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Mark R. Jury

Abstract

This study reviews Kenya’s fluctuating hydroclimate (3°S–4°N, 35°–40°E) and evaluates products that describe its area-averaged daily rainfall during 2008–18, monthly evaporation during 2000–18, and catchment hydrology via gauge, satellite, and model hindcast/forecast. Using the correlation of rainfall as a metric of skill we found daily satellite versus model hindcasts achieved 75%, while model forecasts at 2–6-day lead achieved 55%–58%. The daily satellite versus model soil moisture had a significant correlation (84%), and model runoff versus gauge streamflow reached 61%. A 2-day delay was noted between rainfall and streamflow response in recent flood events; however, long-range predictability was found to be poor (35%). These outcomes were considered at a local workshop, and ways to sustainably improve the real-time reporting of key hydroclimate parameters for operational data assimilation were suggested as steps toward better monitoring and forecast services in Kenya.

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Sid-Ahmed Boukabara, Vladimir Krasnopolsky, Stephen G. Penny, Jebb Q. Stewart, Amy McGovern, David Hall, John E. Ten Hoeve, Jason Hickey, Hung-Lung Allen Huang, John K. Williams, Kayo Ide, Philippe Tissot, Sue Ellen Haupt, Kenneth S. Casey, Nikunj Oza, Alan J. Geer, Eric S. Maddy, and Ross N. Hoffman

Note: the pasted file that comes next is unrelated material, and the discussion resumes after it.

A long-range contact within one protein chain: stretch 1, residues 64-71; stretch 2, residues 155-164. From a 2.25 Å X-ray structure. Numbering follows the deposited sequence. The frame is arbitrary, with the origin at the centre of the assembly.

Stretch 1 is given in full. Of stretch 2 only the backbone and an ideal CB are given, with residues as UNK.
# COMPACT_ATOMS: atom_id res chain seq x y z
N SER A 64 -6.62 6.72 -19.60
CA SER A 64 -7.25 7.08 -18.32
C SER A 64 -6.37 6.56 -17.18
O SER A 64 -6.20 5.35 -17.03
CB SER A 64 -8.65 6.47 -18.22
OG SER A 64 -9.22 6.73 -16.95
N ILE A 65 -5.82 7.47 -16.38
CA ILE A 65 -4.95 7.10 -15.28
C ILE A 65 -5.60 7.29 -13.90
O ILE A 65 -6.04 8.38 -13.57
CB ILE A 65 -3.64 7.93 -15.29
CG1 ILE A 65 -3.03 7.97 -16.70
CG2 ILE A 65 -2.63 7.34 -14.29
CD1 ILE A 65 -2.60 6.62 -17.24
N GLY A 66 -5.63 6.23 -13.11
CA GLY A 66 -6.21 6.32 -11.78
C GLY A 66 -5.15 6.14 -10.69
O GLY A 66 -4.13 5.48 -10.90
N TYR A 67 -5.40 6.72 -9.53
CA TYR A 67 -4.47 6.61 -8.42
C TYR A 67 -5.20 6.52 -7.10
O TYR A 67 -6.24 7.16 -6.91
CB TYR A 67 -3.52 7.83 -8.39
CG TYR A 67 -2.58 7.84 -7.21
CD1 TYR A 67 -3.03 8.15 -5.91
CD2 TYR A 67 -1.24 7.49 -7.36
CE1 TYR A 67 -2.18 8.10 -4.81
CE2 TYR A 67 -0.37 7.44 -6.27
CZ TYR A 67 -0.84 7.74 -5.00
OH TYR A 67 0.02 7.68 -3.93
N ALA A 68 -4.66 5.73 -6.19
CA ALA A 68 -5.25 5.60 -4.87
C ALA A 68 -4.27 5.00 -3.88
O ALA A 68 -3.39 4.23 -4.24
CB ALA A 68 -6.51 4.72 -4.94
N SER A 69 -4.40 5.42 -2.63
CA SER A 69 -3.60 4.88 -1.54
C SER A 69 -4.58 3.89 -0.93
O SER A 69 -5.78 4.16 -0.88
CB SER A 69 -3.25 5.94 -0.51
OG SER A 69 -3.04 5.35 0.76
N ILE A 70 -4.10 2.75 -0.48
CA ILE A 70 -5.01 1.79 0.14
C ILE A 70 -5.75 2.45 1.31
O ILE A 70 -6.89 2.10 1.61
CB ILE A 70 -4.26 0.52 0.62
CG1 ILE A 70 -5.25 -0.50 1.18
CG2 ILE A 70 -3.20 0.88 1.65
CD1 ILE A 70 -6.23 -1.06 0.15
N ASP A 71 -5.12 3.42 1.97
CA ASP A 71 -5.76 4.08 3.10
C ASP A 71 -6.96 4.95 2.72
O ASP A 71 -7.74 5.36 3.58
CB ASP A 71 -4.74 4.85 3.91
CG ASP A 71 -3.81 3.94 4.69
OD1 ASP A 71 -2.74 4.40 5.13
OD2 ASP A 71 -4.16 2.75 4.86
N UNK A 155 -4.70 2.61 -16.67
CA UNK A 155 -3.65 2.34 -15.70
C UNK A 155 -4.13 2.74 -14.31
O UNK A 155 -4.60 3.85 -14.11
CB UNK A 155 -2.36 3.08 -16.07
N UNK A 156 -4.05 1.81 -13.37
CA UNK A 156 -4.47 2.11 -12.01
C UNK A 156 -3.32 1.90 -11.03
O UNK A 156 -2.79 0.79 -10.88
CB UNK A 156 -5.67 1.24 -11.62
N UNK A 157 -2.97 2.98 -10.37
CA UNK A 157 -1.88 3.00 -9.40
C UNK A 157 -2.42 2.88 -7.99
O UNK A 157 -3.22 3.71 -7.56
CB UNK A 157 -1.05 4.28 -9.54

Abstract

Promising new opportunities to apply artificial intelligence (AI) to the Earth and environmental sciences are identified, informed by an overview of current efforts in the community. Community input was collected at the first National Oceanic and Atmospheric Administration (NOAA) workshop on “Leveraging AI in the Exploitation of Satellite Earth Observations and Numerical Weather Prediction” held in April 2019. This workshop brought together over 400 scientists, program managers, and leaders from the public, academic, and private sectors in order to enable experts involved in the development and adaptation of AI tools and applications to meet and exchange experiences with NOAA experts. Paths are described to actualize the potential of AI to better exploit the massive volumes of environmental data from satellite and in situ sources that are critical for numerical weather prediction (NWP) and other Earth and environmental science applications. The main lessons communicated from community input via active workshop discussions and polling are reported. Finally, recommendations are presented for both scientists and decision-makers to address some of the challenges facing the adoption of AI across all Earth science.